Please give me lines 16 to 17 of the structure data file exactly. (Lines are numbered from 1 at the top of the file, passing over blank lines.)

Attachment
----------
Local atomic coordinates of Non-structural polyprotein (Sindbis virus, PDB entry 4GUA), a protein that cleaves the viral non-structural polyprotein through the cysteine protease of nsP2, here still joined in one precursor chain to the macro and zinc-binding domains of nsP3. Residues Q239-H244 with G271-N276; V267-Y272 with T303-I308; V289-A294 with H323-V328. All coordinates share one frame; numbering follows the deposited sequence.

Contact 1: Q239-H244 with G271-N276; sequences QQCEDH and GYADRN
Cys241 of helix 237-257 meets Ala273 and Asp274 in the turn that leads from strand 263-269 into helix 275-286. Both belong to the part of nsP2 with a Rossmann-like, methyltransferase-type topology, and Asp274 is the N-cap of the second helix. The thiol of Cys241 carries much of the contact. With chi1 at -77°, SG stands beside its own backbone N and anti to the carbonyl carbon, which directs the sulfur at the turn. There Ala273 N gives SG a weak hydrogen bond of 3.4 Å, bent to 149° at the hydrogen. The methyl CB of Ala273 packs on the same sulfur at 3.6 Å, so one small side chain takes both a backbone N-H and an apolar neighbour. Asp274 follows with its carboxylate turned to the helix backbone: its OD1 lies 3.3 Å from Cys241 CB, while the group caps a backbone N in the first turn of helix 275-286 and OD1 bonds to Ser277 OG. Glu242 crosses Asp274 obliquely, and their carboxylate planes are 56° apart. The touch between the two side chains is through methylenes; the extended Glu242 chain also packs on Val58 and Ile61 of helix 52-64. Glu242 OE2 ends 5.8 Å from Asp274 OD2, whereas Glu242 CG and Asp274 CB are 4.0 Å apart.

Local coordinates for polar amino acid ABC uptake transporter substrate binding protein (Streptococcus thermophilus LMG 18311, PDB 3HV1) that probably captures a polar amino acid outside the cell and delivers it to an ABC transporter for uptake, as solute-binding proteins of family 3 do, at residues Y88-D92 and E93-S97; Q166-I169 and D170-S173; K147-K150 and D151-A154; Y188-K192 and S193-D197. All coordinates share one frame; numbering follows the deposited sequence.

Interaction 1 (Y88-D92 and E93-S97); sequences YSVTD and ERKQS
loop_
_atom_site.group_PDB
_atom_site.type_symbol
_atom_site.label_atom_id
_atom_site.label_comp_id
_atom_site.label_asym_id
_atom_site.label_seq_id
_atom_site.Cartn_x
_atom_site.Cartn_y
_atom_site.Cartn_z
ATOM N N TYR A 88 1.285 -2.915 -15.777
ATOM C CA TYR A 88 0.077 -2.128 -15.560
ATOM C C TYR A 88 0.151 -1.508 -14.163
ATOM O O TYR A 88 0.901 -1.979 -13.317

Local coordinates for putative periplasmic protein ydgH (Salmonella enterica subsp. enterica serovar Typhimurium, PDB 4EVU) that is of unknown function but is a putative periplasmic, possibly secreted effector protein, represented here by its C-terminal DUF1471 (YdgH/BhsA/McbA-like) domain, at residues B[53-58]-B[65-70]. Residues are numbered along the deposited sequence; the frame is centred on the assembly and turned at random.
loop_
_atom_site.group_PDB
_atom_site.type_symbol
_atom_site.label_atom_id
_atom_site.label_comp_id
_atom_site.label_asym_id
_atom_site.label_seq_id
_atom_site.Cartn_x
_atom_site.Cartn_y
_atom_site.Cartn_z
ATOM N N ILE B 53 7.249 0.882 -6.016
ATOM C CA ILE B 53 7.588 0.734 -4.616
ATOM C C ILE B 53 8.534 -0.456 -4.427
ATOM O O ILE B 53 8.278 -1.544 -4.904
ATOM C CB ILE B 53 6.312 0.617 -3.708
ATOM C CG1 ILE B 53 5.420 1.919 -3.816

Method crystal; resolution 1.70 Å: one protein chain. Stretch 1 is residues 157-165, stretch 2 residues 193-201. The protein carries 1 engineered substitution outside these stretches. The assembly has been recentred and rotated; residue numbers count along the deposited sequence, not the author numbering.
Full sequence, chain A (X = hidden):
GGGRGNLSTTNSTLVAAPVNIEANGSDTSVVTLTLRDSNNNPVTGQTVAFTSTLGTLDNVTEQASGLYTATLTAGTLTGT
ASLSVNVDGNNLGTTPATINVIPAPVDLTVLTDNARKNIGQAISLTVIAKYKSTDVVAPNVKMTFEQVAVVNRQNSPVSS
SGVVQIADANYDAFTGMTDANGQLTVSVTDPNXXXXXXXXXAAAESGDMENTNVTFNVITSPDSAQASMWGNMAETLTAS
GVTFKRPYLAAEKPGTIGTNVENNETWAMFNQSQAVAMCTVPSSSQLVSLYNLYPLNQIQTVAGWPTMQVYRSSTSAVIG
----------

ATOM N N TYR A 88 1.285 -2.915 -15.777
ATOM C CA TYR A 88 0.077 -2.128 -15.560